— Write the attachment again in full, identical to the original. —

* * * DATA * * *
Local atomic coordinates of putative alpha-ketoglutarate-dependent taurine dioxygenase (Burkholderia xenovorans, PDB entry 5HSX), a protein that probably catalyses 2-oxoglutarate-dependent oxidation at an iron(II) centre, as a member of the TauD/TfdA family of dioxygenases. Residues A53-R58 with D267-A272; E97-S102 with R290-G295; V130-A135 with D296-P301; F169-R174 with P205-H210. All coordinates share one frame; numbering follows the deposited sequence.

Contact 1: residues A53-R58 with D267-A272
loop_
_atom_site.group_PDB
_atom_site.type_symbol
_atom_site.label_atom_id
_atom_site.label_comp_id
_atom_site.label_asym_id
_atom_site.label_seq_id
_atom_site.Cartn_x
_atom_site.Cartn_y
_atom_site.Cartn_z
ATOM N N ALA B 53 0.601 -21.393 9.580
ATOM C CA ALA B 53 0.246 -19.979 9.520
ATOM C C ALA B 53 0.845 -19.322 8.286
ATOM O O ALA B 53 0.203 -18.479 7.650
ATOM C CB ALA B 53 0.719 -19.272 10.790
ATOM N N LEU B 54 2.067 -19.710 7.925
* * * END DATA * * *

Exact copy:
Local atomic coordinates of putative alpha-ketoglutarate-dependent taurine dioxygenase (Burkholderia xenovorans, PDB entry 5HSX), a protein that probably catalyses 2-oxoglutarate-dependent oxidation at an iron(II) centre, as a member of the TauD/TfdA family of dioxygenases. Residues A53-R58 with D267-A272; E97-S102 with R290-G295; V130-A135 with D296-P301; F169-R174 with P205-H210. All coordinates share one frame; numbering follows the deposited sequence.

Contact 1: residues A53-R58 with D267-A272
loop_
_atom_site.group_PDB
_atom_site.type_symbol
_atom_site.label_atom_id
_atom_site.label_comp_id
_atom_site.label_asym_id
_atom_site.label_seq_id
_atom_site.Cartn_x
_atom_site.Cartn_y
_atom_site.Cartn_z
ATOM N N ALA B 53 0.601 -21.393 9.580
ATOM C CA ALA B 53 0.246 -19.979 9.520
ATOM C C ALA B 53 0.845 -19.322 8.286
ATOM O O ALA B 53 0.203 -18.479 7.650
ATOM C CB ALA B 53 0.719 -19.272 10.790
ATOM N N LEU B 54 2.067 -19.710 7.925